More open innovation and cross-fertilisation between our talented entrepreneurs will happen once the different enterprise hubs work more closely together. So, we need to link the businesses on our Campus with businesses in the other beacons of sector-specific communities such as Fazeley Studios, the Custard Factory, Birmingham Research Park and the Longbridge Technology Park; with locations such as Millennium Point and the Library of Birmingham and the city’s universities. Then you have a truly connected knowledge economy and a Smart city.

A critical next step, to further widen the effects, is to connect existing SMEs around Greater Birmingham into these innovation ecologies and help them ‘know what they don’t know’ and so drive innovation.

These SMEs may also be from the knowledge economies, but the real opportunities will be derived from connecting new and old economy businesses. It will drive access to new markets, maximising opportunities arising from our excellent track record of attracting inward investment. It will also further boost our export performance, generate or accelerate new growth in established businesses and create opportunities for start-ups.

Successful beacons are those where management actively engages and understands clients’ needs, and where there is – at the same time – intimate engagement with local economies. Successful beacons understand and build on legacy strengths and help to create complete innovation ecologies. As such, they are very different from general office offerings.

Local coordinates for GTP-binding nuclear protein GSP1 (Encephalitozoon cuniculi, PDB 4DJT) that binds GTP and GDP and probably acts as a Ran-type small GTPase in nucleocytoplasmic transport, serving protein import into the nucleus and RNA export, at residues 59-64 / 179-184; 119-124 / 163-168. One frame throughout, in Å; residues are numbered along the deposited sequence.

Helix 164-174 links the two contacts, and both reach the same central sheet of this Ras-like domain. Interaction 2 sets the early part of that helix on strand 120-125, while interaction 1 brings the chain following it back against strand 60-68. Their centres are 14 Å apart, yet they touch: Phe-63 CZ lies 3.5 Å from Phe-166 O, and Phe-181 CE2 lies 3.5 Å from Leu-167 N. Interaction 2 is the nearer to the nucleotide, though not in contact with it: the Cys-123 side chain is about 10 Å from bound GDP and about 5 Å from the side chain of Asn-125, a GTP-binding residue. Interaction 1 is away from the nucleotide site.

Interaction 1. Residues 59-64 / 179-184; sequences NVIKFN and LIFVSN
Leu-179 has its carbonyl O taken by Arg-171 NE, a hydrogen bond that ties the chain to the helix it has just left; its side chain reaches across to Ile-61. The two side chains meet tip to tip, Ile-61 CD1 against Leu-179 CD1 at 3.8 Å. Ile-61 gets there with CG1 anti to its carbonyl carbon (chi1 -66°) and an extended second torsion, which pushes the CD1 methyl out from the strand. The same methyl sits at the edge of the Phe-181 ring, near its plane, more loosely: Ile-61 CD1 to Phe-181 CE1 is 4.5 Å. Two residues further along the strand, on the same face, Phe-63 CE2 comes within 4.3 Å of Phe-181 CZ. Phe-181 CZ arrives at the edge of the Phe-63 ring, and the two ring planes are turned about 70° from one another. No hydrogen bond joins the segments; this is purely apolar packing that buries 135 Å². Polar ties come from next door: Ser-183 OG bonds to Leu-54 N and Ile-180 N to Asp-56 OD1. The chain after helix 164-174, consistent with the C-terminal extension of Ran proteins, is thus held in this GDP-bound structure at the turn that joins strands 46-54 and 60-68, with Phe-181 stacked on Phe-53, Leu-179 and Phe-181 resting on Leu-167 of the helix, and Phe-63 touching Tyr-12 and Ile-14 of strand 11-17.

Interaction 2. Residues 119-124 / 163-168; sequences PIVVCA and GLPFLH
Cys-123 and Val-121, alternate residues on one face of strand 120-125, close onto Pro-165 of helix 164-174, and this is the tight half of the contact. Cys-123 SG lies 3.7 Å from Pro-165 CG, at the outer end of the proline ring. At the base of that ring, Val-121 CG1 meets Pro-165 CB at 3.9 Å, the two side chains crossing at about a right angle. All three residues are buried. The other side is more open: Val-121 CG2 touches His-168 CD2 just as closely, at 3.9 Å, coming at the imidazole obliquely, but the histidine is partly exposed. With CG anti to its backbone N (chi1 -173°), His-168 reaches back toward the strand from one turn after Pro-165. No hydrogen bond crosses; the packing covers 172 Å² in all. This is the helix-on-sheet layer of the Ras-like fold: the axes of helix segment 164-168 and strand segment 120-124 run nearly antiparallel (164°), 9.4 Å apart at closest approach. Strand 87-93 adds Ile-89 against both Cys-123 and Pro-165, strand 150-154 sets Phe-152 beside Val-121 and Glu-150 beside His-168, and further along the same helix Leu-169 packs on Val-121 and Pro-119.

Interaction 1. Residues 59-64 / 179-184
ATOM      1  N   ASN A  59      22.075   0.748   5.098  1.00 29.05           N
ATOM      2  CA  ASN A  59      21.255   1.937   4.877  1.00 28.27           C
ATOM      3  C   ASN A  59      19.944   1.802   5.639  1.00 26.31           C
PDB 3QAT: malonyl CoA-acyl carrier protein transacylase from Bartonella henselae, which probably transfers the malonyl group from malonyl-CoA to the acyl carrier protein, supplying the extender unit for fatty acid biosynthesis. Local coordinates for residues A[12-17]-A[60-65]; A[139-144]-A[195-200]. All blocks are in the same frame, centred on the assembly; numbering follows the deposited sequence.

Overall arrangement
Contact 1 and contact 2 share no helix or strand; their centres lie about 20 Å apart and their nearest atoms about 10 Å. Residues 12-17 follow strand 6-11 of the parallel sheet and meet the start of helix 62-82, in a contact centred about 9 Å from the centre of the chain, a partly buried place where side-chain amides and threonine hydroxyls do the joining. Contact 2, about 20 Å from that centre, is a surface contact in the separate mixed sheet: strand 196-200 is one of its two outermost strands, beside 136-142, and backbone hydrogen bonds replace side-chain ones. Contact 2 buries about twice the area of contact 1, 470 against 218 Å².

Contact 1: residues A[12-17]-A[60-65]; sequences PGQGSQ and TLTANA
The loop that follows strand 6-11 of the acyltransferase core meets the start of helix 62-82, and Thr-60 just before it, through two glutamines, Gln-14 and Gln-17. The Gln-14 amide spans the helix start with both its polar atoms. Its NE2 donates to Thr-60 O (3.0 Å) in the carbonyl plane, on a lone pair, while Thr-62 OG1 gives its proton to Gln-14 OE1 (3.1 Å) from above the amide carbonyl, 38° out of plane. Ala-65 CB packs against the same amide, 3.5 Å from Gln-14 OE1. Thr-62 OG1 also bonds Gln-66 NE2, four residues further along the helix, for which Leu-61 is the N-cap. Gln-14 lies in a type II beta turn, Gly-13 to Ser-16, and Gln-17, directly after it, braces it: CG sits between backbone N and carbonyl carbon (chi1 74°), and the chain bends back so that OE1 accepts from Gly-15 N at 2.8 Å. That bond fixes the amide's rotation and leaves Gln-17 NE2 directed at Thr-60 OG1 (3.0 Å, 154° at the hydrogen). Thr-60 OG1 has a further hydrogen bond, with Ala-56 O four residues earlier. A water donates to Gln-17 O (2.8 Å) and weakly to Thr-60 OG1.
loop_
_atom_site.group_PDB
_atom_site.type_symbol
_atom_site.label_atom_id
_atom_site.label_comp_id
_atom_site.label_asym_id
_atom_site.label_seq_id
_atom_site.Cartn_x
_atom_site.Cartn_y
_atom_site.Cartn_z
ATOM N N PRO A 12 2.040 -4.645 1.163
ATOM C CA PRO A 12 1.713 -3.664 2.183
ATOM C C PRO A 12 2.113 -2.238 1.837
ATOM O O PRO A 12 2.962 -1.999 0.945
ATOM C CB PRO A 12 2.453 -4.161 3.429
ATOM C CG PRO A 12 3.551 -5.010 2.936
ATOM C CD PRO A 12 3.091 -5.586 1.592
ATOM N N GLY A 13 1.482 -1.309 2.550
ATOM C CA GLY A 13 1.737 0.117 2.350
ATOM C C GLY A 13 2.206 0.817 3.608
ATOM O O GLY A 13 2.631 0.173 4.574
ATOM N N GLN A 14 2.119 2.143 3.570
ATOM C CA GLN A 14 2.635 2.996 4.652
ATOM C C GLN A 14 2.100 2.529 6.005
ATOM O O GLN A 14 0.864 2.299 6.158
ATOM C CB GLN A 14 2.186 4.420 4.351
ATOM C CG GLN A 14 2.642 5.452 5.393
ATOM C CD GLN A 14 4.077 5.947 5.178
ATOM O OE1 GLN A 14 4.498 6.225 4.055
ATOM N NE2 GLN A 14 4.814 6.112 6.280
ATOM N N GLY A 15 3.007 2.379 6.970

This holistic approach generates local clusters of businesses; the locations are then beacons where next generation entrepreneurs know they can locate to, to mix with expertise and experience and like-minded people in an actively managed ecology, and so gain benefit and more rapidly deliver their businesses.

So where do talented entrepreneurs currently find such holistic support? The unfortunate answer is that – although a plethora of support is available – it tends to be accessed by the small minority of businesses who are already ‘in the system’. The lack of clarity in the local offering means that many businesses do not find their way into the innovation ecology and so miss out on potential growth to the detriment of the local economy and jobs market.

It seems obvious that Public Sector business support should be simplified, and that a focus on the Enterprise Beacons is a way forward such that they become the access points for this support. In doing this, we take a major step towards addressing the current lack of clarity in such offerings, helping unpack the complexities and drive awareness.